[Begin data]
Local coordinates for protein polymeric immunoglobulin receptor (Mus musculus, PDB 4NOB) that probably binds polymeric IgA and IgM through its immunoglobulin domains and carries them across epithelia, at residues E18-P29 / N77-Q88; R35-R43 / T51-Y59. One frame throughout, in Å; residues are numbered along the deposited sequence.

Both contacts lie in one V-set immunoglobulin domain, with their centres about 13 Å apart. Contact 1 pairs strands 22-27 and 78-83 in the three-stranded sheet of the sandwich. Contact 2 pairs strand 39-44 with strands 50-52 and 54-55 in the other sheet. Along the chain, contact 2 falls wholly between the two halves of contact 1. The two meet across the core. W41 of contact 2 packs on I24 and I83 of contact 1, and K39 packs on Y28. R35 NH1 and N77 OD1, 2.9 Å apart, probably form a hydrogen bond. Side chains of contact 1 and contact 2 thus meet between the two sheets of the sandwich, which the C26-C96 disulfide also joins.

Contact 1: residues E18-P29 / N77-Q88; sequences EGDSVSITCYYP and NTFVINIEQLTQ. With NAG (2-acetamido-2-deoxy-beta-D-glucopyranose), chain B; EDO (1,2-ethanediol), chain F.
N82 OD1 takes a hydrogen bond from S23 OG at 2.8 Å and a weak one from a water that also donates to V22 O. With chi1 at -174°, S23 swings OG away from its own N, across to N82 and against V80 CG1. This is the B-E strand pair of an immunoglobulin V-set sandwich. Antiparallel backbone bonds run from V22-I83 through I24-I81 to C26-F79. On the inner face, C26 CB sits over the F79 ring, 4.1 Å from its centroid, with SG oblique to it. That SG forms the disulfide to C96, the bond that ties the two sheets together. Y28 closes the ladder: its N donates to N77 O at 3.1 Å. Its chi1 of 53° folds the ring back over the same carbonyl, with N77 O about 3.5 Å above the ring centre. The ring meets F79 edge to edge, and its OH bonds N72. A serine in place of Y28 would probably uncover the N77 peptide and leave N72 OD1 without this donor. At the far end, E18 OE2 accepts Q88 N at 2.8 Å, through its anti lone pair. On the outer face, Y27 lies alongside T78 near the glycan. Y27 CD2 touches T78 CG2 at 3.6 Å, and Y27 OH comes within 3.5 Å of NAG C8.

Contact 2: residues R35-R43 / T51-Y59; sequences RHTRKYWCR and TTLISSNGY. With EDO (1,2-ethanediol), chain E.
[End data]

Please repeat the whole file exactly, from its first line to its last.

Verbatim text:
Local coordinates for protein polymeric immunoglobulin receptor (Mus musculus, PDB 4NOB) that probably binds polymeric IgA and IgM through its immunoglobulin domains and carries them across epithelia, at residues E18-P29 / N77-Q88; R35-R43 / T51-Y59. One frame throughout, in Å; residues are numbered along the deposited sequence.

Both contacts lie in one V-set immunoglobulin domain, with their centres about 13 Å apart. Contact 1 pairs strands 22-27 and 78-83 in the three-stranded sheet of the sandwich. Contact 2 pairs strand 39-44 with strands 50-52 and 54-55 in the other sheet. Along the chain, contact 2 falls wholly between the two halves of contact 1. The two meet across the core. W41 of contact 2 packs on I24 and I83 of contact 1, and K39 packs on Y28. R35 NH1 and N77 OD1, 2.9 Å apart, probably form a hydrogen bond. Side chains of contact 1 and contact 2 thus meet between the two sheets of the sandwich, which the C26-C96 disulfide also joins.

Contact 1: residues E18-P29 / N77-Q88; sequences EGDSVSITCYYP and NTFVINIEQLTQ. With NAG (2-acetamido-2-deoxy-beta-D-glucopyranose), chain B; EDO (1,2-ethanediol), chain F.
N82 OD1 takes a hydrogen bond from S23 OG at 2.8 Å and a weak one from a water that also donates to V22 O. With chi1 at -174°, S23 swings OG away from its own N, across to N82 and against V80 CG1. This is the B-E strand pair of an immunoglobulin V-set sandwich. Antiparallel backbone bonds run from V22-I83 through I24-I81 to C26-F79. On the inner face, C26 CB sits over the F79 ring, 4.1 Å from its centroid, with SG oblique to it. That SG forms the disulfide to C96, the bond that ties the two sheets together. Y28 closes the ladder: its N donates to N77 O at 3.1 Å. Its chi1 of 53° folds the ring back over the same carbonyl, with N77 O about 3.5 Å above the ring centre. The ring meets F79 edge to edge, and its OH bonds N72. A serine in place of Y28 would probably uncover the N77 peptide and leave N72 OD1 without this donor. At the far end, E18 OE2 accepts Q88 N at 2.8 Å, through its anti lone pair. On the outer face, Y27 lies alongside T78 near the glycan. Y27 CD2 touches T78 CG2 at 3.6 Å, and Y27 OH comes within 3.5 Å of NAG C8.

Contact 2: residues R35-R43 / T51-Y59; sequences RHTRKYWCR and TTLISSNGY. With EDO (1,2-ethanediol), chain E.